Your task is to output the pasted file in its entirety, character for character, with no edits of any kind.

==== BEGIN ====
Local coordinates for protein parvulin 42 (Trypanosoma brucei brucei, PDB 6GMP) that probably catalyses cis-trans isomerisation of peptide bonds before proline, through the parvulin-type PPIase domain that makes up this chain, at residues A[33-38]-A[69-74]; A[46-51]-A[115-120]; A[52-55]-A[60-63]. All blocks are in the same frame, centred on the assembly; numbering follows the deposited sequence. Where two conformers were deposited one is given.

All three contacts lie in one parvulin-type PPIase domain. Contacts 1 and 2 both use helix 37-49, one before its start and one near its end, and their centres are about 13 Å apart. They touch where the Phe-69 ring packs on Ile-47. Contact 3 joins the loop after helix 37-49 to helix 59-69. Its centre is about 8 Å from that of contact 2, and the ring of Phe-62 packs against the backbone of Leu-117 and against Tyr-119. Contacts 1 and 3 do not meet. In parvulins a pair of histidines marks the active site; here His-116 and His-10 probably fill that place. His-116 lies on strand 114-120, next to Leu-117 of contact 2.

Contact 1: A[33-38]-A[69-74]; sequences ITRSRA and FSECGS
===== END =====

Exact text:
Local coordinates for protein parvulin 42 (Trypanosoma brucei brucei, PDB 6GMP) that probably catalyses cis-trans isomerisation of peptide bonds before proline, through the parvulin-type PPIase domain that makes up this chain, at residues A[33-38]-A[69-74]; A[46-51]-A[115-120]; A[52-55]-A[60-63]. All blocks are in the same frame, centred on the assembly; numbering follows the deposited sequence. Where two conformers were deposited one is given.

All three contacts lie in one parvulin-type PPIase domain. Contacts 1 and 2 both use helix 37-49, one before its start and one near its end, and their centres are about 13 Å apart. They touch where the Phe-69 ring packs on Ile-47. Contact 3 joins the loop after helix 37-49 to helix 59-69. Its centre is about 8 Å from that of contact 2, and the ring of Phe-62 packs against the backbone of Leu-117 and against Tyr-119. Contacts 1 and 3 do not meet. In parvulins a pair of histidines marks the active site; here His-116 and His-10 probably fill that place. His-116 lies on strand 114-120, next to Leu-117 of contact 2.

Contact 1: A[33-38]-A[69-74]; sequences ITRSRA and FSECGS